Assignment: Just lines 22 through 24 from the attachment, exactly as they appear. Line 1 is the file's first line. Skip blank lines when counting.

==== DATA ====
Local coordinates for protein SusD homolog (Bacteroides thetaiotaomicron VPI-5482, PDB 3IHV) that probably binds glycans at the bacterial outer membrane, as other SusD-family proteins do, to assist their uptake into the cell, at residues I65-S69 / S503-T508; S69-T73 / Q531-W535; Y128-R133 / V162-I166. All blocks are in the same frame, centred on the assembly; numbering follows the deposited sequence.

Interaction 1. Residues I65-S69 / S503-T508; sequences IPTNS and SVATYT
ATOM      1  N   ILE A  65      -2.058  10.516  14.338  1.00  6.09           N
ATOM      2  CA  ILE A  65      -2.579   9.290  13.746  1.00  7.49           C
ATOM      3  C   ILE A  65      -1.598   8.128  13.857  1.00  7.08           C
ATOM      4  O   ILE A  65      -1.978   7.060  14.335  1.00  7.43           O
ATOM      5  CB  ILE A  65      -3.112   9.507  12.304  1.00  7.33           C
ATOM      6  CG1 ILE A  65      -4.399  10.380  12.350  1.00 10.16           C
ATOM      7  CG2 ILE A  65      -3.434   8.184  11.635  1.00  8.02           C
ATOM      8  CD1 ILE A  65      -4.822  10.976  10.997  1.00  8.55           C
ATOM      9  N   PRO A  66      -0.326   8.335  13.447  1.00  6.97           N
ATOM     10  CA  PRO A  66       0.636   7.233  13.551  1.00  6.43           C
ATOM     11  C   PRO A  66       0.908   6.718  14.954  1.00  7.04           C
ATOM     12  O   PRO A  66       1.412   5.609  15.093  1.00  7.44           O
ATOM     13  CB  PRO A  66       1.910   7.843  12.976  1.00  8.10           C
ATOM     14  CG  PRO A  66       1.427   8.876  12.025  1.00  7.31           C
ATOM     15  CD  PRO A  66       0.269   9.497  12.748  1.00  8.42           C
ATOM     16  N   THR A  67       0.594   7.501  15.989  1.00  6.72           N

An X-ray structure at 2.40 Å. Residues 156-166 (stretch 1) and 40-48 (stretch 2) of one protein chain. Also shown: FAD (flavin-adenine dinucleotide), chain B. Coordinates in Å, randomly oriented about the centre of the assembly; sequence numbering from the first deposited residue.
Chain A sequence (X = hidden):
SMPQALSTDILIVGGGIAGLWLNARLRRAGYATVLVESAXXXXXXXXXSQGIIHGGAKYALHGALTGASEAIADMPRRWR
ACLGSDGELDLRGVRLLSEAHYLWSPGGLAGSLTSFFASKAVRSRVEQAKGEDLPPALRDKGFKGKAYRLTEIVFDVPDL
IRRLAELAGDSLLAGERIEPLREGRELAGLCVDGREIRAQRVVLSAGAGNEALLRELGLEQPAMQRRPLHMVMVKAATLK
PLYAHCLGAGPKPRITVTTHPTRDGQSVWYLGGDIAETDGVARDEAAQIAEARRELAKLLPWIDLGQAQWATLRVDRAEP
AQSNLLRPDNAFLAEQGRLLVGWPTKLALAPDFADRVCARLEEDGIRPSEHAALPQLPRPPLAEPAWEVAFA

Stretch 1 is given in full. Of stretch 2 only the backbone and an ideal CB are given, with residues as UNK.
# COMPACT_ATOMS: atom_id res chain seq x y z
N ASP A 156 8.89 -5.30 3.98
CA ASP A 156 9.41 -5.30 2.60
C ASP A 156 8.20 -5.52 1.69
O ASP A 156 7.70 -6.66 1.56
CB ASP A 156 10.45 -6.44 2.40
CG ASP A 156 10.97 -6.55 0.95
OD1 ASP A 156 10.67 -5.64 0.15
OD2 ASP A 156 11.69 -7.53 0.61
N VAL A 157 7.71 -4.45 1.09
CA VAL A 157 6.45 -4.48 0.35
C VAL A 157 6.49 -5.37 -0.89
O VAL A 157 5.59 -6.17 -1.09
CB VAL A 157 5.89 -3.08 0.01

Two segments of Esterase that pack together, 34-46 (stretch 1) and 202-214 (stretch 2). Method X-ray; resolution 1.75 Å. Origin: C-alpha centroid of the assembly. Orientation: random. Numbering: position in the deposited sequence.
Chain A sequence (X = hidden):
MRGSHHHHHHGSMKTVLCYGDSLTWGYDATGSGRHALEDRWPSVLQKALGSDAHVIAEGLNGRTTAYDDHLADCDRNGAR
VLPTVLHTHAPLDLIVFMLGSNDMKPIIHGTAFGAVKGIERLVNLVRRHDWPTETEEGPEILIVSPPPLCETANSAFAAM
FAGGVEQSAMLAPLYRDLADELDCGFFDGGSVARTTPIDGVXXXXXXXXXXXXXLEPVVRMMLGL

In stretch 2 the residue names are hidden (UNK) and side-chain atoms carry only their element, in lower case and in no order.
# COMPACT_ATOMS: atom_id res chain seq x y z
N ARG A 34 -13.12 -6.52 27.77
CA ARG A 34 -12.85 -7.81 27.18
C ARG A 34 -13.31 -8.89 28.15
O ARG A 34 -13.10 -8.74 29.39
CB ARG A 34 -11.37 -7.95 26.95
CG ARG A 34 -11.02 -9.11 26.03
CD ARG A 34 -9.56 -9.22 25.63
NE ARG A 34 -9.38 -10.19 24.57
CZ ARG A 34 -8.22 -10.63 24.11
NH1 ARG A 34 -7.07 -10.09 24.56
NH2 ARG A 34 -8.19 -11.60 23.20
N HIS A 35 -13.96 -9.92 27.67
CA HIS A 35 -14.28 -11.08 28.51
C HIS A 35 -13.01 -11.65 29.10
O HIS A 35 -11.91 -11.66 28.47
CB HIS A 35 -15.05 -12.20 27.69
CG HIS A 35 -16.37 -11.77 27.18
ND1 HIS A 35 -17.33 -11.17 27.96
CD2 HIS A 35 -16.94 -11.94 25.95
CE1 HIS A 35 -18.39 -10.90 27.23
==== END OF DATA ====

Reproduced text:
ACLGSDGELDLRGVRLLSEAHYLWSPGGLAGSLTSFFASKAVRSRVEQAKGEDLPPALRDKGFKGKAYRLTEIVFDVPDL
IRRLAELAGDSLLAGERIEPLREGRELAGLCVDGREIRAQRVVLSAGAGNEALLRELGLEQPAMQRRPLHMVMVKAATLK
PLYAHCLGAGPKPRITVTTHPTRDGQSVWYLGGDIAETDGVARDEAAQIAEARRELAKLLPWIDLGQAQWATLRVDRAEP